Ron Howard: From 'Arrested Development' To YouTube, Oscar-Winner Looks To The Future
You’re doing “Arrested Development” on Netflix, not TV, and that’s another new platform. Why did you make that choice? As the years passed, [series creator] Mitch Hurwitz began exploring where each of the characters would have gone. He wanted audiences to understand what their journeys had been, but he didn’t want to express it in a joke or a sight gag. He actually wanted to let people know what had happened to each of the Bluths. And he’s got such hilarious individual threads and story lines that the idea of doing ten half hours first, to get people caught up, became really a fresh idea, and a fresh way of building the audience of “Arrested Development,” first for the movie and from there, who knows? At first, we didn’t know who would distribute it.
I feel like all the mediums are blending. I continue to be interested in the possibility of “Dark Tower” functioning in a movie version and a television version. If I get to do “Dark Tower,” there’s also a video game element that would be a part of flushing out the narrative of the Stephen King universe. I think it’s time to be adventuresome, be bold, and sort of explore the ways in which people want to experience characters, relationships, settings and situations.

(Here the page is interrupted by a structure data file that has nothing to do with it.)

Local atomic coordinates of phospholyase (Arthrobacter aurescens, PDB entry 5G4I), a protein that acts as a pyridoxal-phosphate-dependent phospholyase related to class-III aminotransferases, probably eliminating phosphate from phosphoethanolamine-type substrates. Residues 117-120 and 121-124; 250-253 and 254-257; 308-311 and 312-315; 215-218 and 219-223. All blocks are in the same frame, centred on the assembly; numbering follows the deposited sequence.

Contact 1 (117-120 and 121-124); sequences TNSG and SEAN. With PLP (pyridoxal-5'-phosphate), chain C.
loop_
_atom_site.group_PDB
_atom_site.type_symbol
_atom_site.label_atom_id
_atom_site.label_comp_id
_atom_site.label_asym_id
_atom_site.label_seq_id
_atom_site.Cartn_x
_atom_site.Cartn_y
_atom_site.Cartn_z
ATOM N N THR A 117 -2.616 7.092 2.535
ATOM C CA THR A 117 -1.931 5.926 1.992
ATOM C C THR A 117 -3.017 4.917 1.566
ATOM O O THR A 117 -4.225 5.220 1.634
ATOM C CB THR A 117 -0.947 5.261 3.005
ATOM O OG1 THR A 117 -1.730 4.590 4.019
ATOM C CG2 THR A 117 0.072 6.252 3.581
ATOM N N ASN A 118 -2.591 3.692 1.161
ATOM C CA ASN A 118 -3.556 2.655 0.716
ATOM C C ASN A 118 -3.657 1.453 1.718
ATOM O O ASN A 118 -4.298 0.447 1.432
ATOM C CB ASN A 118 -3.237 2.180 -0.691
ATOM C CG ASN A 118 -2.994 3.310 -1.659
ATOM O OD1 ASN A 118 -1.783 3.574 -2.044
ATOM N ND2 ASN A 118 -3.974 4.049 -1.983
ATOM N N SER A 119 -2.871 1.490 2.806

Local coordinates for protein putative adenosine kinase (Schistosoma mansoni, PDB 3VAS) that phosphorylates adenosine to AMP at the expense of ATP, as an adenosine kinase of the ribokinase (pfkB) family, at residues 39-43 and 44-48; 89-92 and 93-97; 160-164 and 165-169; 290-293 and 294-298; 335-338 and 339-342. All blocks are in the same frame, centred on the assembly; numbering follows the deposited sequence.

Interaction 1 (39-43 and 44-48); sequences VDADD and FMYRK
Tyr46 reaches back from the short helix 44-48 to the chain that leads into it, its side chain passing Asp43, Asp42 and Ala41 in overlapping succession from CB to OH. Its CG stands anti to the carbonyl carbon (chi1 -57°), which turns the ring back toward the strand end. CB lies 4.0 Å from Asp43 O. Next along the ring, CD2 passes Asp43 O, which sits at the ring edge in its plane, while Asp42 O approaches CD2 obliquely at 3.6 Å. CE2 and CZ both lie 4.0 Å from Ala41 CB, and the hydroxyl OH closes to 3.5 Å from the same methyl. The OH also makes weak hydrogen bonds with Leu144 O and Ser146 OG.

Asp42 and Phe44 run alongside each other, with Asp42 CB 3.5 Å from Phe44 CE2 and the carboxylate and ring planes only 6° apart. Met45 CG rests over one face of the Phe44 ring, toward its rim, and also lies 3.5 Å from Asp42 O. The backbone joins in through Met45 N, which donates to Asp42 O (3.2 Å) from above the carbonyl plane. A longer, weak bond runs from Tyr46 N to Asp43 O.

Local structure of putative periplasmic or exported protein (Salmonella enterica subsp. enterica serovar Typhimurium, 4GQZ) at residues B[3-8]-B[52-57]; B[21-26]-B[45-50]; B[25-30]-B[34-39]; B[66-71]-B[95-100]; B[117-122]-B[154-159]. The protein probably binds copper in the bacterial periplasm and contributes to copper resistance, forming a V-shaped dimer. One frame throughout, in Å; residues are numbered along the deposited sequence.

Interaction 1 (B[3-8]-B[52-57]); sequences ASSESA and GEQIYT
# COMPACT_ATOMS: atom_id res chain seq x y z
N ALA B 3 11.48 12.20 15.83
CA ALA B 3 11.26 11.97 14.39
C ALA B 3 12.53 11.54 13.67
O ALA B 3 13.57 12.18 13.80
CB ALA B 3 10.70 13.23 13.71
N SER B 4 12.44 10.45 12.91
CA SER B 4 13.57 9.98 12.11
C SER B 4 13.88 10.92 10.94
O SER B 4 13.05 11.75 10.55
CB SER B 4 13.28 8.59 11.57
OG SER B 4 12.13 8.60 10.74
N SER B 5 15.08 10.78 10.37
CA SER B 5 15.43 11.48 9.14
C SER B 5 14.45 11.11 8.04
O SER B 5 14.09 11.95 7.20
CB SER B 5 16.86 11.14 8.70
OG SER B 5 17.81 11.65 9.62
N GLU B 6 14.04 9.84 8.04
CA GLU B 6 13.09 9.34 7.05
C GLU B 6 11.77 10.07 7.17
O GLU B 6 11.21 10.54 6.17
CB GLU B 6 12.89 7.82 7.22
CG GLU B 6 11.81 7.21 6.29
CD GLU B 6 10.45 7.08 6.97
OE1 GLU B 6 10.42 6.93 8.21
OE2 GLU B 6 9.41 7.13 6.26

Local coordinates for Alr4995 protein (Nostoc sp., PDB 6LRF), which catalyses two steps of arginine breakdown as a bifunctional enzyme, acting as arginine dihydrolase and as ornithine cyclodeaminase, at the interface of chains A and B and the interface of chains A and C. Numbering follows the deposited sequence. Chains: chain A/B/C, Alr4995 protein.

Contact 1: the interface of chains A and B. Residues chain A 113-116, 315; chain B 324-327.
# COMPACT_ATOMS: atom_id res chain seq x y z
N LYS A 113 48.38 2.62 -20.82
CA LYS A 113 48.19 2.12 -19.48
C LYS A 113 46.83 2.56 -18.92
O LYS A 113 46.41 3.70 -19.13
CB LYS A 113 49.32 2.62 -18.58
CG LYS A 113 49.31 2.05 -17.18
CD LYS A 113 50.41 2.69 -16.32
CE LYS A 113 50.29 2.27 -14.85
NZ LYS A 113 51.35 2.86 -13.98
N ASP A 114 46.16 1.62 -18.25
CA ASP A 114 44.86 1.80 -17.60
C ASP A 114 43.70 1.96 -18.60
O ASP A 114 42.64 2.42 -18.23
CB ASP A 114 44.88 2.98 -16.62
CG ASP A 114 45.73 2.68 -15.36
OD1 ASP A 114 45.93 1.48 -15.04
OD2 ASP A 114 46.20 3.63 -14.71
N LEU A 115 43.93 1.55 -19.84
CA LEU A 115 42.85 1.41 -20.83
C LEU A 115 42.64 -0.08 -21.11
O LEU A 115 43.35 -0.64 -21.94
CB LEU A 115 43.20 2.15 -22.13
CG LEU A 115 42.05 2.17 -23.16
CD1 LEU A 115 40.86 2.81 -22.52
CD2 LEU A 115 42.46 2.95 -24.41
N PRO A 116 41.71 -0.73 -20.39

“Here’s why I will be a good person. Because I listen. I cannot talk, so I listen very well. I never deflect the course of the conversation with a comment of my own. People, if you pay attention to them, change the direction of one another’s conversations constantly. It’s like being a passenger in your car who suddenly grabs the steering wheel and turns you down a side street. For instance, if we met at a party and I wanted to tell you a story about the time I needed to get a soccer ball in my neighbor’s yard but his dog chased me and I had to jump into a swimming pool to escape, and I began telling the story, you, hearing the words “soccer” and “neighbor” in the same sentence, might interrupt and mention that your childhood neighbor was Pele, the famous soccer player, and I might be courteous and say, Didn’t he play for the Cosmos of New York? Did you grow up in New York? And you might reply that, no, you grew up in Brazil on the streets of Tres Coracoes with Pele, and I might say, I thought you were from Tennessee, and you might say not originally, and then go on to outline your genealogy at length. So my initial conversational gambit - that I had a funny story about being chased by my neighbor’s dog - would be totally lost, and only because you had to tell me all about Pele. Learn to listen! I beg of you. Pretend you are a dog like me and listen to other people rather than steal their stories.”—Garth Stein, The Art of Racing in the Rain (via thoughtsdetained)